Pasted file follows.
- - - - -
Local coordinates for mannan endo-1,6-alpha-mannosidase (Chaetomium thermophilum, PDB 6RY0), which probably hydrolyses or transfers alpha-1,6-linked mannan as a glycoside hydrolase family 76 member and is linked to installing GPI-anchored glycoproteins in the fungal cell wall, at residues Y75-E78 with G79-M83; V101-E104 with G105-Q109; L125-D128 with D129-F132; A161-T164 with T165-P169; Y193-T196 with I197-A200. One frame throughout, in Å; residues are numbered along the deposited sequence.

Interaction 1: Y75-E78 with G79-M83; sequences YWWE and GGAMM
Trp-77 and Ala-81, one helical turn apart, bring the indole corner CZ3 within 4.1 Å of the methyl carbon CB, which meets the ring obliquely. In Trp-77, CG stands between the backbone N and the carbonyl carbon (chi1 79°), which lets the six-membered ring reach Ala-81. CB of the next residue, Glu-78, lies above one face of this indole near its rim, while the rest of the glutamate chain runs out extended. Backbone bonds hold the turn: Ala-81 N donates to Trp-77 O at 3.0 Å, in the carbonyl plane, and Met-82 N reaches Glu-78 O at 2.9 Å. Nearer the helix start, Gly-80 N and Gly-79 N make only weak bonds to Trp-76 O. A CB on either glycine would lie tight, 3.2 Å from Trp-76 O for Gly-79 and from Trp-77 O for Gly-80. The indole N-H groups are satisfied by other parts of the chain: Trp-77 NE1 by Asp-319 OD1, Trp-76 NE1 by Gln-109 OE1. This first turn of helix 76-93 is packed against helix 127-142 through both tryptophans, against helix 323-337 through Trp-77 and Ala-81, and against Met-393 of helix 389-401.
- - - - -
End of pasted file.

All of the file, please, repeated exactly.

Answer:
Local coordinates for mannan endo-1,6-alpha-mannosidase (Chaetomium thermophilum, PDB 6RY0), which probably hydrolyses or transfers alpha-1,6-linked mannan as a glycoside hydrolase family 76 member and is linked to installing GPI-anchored glycoproteins in the fungal cell wall, at residues Y75-E78 with G79-M83; V101-E104 with G105-Q109; L125-D128 with D129-F132; A161-T164 with T165-P169; Y193-T196 with I197-A200. One frame throughout, in Å; residues are numbered along the deposited sequence.

Interaction 1: Y75-E78 with G79-M83; sequences YWWE and GGAMM
Trp-77 and Ala-81, one helical turn apart, bring the indole corner CZ3 within 4.1 Å of the methyl carbon CB, which meets the ring obliquely. In Trp-77, CG stands between the backbone N and the carbonyl carbon (chi1 79°), which lets the six-membered ring reach Ala-81. CB of the next residue, Glu-78, lies above one face of this indole near its rim, while the rest of the glutamate chain runs out extended. Backbone bonds hold the turn: Ala-81 N donates to Trp-77 O at 3.0 Å, in the carbonyl plane, and Met-82 N reaches Glu-78 O at 2.9 Å. Nearer the helix start, Gly-80 N and Gly-79 N make only weak bonds to Trp-76 O. A CB on either glycine would lie tight, 3.2 Å from Trp-76 O for Gly-79 and from Trp-77 O for Gly-80. The indole N-H groups are satisfied by other parts of the chain: Trp-77 NE1 by Asp-319 OD1, Trp-76 NE1 by Gln-109 OE1. This first turn of helix 76-93 is packed against helix 127-142 through both tryptophans, against helix 323-337 through Trp-77 and Ala-81, and against Met-393 of helix 389-401.